Chemical Stew

Last evening I started feeling a little “flakey” or “off”. These are the terms I often use to describe when I feel a little antsy or anxious. Not full fledged anxiety or panicky, just a shadow of it. Like a little bird tapping on the window – “hello? can I come in?”

I read a couple pages of my panic workbook that I’m continuing to work my way though and it simmered down a little. Then, when I headed to bed I listened to an episode of The Anxiety Coach’s podcast. I went to sleep fine & woke up fine.

Then maybe an hour after waking I started feeling some of my flakiness coming back. It’s really hard for me to describe, but it’s just a “niggle” in the back of my brain. When I notice it, then it comes to the forefront and it can pretty easily start some of the physical symptoms that lead to the panic and anxiety cycle. So I picked up my book again and the pages I’m on happened to be talking about the thought of chemical imbalances.

Dr. Carbonell said that most anxiety and panic clients at some point ask if it’s all related to a chemical imbalance. The anxiety response is a chemical reaction – fight or flight is a flood of chemicals from the amygdala in the brain. But, chicken or egg… is there an imbalance that kicks it off? He says no. It’s a result of conscious or unconscious thoughts triggering the cascade. I have mixed feelings about this.

There was an exercise in the workbook to help prove the hypothesis. You are supposed to  list two situations where you are almost guaranteed to have anxiety or a panic attack. Then you are supposed to list two situations where you will almost definitely not have a panic attack. Then after coming up with these examples, he brings up the question “how do brain chemicals know where you are and what you are doing?”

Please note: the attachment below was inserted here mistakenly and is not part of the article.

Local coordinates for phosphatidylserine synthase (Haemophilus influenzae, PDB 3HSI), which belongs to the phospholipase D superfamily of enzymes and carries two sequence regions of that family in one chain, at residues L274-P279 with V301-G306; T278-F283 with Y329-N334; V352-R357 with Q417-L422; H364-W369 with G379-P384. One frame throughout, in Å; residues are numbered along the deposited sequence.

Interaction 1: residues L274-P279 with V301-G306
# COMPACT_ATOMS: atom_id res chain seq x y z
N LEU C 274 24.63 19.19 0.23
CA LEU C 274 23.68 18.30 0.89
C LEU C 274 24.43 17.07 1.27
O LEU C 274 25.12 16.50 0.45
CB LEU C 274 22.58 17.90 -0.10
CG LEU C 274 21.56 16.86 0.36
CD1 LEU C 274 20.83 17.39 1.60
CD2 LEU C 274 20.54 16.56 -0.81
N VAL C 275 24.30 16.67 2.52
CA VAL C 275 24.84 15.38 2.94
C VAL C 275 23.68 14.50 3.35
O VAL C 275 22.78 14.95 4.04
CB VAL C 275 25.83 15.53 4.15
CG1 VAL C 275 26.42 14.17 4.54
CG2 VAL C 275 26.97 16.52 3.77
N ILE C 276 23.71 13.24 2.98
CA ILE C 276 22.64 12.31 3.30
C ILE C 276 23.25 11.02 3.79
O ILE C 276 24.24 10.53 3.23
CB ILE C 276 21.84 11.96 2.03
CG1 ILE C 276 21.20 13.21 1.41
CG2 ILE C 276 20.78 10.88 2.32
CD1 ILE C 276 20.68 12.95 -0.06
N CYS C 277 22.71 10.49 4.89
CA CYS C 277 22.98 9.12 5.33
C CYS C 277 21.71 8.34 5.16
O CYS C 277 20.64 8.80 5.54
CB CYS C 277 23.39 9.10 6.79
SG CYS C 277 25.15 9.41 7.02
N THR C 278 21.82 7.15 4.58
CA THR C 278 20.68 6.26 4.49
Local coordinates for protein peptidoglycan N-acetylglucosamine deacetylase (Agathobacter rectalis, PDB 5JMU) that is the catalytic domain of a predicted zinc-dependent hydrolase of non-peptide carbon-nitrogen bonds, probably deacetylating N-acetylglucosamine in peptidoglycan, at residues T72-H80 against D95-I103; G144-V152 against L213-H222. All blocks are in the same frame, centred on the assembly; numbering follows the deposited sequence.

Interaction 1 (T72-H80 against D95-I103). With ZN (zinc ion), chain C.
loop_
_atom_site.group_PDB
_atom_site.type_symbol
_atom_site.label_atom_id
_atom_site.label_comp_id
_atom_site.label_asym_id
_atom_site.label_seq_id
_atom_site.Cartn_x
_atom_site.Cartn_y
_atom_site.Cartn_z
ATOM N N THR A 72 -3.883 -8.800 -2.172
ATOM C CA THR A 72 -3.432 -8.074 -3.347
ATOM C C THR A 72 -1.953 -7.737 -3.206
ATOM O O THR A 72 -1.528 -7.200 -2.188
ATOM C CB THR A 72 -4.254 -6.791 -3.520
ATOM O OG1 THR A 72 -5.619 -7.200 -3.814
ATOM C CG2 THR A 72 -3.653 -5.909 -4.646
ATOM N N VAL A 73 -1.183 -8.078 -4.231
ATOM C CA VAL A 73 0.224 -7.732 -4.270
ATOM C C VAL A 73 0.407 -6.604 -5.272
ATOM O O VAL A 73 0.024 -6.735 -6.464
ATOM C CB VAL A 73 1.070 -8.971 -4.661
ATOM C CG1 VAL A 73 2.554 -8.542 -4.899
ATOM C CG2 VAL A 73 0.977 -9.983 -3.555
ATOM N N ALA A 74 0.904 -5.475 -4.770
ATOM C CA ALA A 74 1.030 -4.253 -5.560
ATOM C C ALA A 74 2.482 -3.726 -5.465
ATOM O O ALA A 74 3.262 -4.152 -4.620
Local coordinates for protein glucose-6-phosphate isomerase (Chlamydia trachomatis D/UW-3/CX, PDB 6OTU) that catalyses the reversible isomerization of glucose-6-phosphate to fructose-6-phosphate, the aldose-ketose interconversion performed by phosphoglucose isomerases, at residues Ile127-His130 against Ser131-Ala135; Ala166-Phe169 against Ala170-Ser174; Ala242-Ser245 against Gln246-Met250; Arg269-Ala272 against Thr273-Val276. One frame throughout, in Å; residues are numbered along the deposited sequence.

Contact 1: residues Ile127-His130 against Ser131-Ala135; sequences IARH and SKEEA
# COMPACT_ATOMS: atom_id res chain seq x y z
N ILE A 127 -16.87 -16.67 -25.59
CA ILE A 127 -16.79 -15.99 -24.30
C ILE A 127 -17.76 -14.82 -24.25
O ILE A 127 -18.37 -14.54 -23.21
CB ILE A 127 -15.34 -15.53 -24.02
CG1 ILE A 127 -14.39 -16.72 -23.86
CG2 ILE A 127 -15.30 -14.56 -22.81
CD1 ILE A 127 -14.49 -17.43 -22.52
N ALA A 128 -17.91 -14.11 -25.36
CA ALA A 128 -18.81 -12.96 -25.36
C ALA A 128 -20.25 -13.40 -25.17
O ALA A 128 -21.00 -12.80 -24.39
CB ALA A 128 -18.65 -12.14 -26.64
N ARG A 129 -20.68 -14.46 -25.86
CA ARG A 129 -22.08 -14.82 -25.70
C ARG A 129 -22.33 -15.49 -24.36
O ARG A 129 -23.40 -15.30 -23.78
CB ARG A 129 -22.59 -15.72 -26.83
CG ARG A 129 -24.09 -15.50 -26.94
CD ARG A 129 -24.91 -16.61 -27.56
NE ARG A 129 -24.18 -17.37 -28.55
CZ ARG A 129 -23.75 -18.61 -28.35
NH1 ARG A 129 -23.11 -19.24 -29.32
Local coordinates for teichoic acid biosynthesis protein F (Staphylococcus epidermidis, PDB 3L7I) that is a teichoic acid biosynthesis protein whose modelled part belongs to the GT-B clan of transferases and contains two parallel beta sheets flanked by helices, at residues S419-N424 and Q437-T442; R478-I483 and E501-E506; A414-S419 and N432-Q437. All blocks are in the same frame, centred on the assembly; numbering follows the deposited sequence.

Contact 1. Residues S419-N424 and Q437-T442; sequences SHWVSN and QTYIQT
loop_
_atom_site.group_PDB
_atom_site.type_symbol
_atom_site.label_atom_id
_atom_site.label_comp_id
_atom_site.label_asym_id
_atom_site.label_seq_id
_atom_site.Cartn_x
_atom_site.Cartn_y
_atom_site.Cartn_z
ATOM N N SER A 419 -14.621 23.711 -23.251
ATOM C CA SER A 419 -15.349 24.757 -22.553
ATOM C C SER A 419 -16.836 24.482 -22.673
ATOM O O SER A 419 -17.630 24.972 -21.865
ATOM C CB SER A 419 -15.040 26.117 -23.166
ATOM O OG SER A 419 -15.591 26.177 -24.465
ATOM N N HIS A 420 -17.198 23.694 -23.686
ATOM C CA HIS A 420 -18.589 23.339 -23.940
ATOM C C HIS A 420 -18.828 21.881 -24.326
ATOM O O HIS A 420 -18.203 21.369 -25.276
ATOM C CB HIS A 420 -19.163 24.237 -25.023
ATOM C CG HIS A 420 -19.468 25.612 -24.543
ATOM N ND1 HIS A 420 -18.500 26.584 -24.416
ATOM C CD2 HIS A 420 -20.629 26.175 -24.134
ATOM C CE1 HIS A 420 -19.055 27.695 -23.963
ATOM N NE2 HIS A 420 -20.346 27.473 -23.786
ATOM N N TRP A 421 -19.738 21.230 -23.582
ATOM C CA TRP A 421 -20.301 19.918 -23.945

I see what he is getting at and for people with strongly situational anxiety, this makes perfect sense. Over the past few years though, my anxiety disorder decided to shift to something called “panic disorder”. This is defined as fear of panic. Lovely, huh? I don’t require external cues to panic (although there are a few that help it along) – all I require is my pretty little brain sensing the panic bird tapping at the window. So this exercise didn’t help me at all. Are there situations when I’m almost guaranteed to have a panic attack? Nope. I go through long spans of time with little or no panic reactions. So much so that it’s hard for me to work on it because it feels like a vague bad dream. And other times, when I’m in a “panic cycle” as I describe it, I’m easily triggered. At the worst times, nowhere and no situation is safe. That sucks, let me tell you.

Another reason I’m not sure I agree with the chemical theory (or lack thereof) is that anxiety and panic run in my family – all of the women on both sides of my family.

My dad’s mother – the biggest “worry wart”, is how she was known. But with my life experience I look back and I see she was a very high anxiety person with panic attacks focused on the safety of her children and grandchildren.

My mom’s mother – severe panic attacks about the safety of her children and related to religion

My aunt – panic attacks about many things

My mother – she doesn’t have panic attacks, but she is high anxiety mixed with severe chemical depression.

Sure, anxiety and panic can be learned behavior, just like anything else, but I think there’s an argument for some hereditary links, likely related to some brain chemicals.

My final argument for the suspicion of chemical involvement is after this morning’s round of flakiness cropping up I had it jump to mind – I wonder if my period is coming? Checked my little cycle tracker and sure enough, period due today.

I don’t think a chemical component gives panic a pass – it doesn’t mean I accept it. It just means the chemical stew is hot and ready to go, I just need to be more aware. Recognize it. And do what I can to keep the stew from boiling.

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